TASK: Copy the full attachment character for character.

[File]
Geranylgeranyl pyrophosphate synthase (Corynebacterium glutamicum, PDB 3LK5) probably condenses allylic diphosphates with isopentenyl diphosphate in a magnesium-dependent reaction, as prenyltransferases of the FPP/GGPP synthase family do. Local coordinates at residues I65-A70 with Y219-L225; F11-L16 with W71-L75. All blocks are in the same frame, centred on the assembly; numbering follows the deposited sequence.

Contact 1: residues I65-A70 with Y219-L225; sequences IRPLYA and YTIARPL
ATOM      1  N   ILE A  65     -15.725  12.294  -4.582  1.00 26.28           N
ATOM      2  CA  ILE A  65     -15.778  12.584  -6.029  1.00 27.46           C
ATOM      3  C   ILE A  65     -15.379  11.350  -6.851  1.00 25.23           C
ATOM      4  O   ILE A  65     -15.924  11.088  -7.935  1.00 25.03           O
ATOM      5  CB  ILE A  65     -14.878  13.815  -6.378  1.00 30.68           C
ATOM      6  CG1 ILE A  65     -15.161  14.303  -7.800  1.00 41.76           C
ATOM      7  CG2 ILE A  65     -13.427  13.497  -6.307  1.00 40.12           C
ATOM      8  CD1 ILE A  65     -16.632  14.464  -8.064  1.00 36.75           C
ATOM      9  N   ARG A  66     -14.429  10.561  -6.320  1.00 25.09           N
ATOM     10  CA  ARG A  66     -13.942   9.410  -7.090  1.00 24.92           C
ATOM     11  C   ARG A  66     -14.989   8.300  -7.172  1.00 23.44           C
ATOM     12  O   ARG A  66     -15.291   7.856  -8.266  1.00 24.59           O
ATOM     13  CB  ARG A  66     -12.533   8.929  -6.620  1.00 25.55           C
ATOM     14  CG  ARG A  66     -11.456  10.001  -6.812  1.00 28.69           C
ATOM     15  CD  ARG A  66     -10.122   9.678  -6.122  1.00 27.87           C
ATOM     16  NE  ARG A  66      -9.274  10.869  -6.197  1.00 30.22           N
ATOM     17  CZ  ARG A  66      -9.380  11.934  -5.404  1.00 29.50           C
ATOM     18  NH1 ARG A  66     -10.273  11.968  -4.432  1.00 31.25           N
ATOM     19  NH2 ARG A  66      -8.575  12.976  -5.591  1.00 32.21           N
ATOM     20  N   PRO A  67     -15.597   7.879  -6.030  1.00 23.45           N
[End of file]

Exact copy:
Geranylgeranyl pyrophosphate synthase (Corynebacterium glutamicum, PDB 3LK5) probably condenses allylic diphosphates with isopentenyl diphosphate in a magnesium-dependent reaction, as prenyltransferases of the FPP/GGPP synthase family do. Local coordinates at residues I65-A70 with Y219-L225; F11-L16 with W71-L75. All blocks are in the same frame, centred on the assembly; numbering follows the deposited sequence.

Contact 1: residues I65-A70 with Y219-L225; sequences IRPLYA and YTIARPL
ATOM      1  N   ILE A  65     -15.725  12.294  -4.582  1.00 26.28           N
ATOM      2  CA  ILE A  65     -15.778  12.584  -6.029  1.00 27.46           C
ATOM      3  C   ILE A  65     -15.379  11.350  -6.851  1.00 25.23           C
ATOM      4  O   ILE A  65     -15.924  11.088  -7.935  1.00 25.03           O
ATOM      5  CB  ILE A  65     -14.878  13.815  -6.378  1.00 30.68           C
ATOM      6  CG1 ILE A  65     -15.161  14.303  -7.800  1.00 41.76           C
ATOM      7  CG2 ILE A  65     -13.427  13.497  -6.307  1.00 40.12           C
ATOM      8  CD1 ILE A  65     -16.632  14.464  -8.064  1.00 36.75           C
ATOM      9  N   ARG A  66     -14.429  10.561  -6.320  1.00 25.09           N
ATOM     10  CA  ARG A  66     -13.942   9.410  -7.090  1.00 24.92           C
ATOM     11  C   ARG A  66     -14.989   8.300  -7.172  1.00 23.44           C
ATOM     12  O   ARG A  66     -15.291   7.856  -8.266  1.00 24.59           O
ATOM     13  CB  ARG A  66     -12.533   8.929  -6.620  1.00 25.55           C
ATOM     14  CG  ARG A  66     -11.456  10.001  -6.812  1.00 28.69           C
ATOM     15  CD  ARG A  66     -10.122   9.678  -6.122  1.00 27.87           C
ATOM     16  NE  ARG A  66      -9.274  10.869  -6.197  1.00 30.22           N
ATOM     17  CZ  ARG A  66      -9.380  11.934  -5.404  1.00 29.50           C
ATOM     18  NH1 ARG A  66     -10.273  11.968  -4.432  1.00 31.25           N
ATOM     19  NH2 ARG A  66      -8.575  12.976  -5.591  1.00 32.21           N
ATOM     20  N   PRO A  67     -15.597   7.879  -6.030  1.00 23.45           N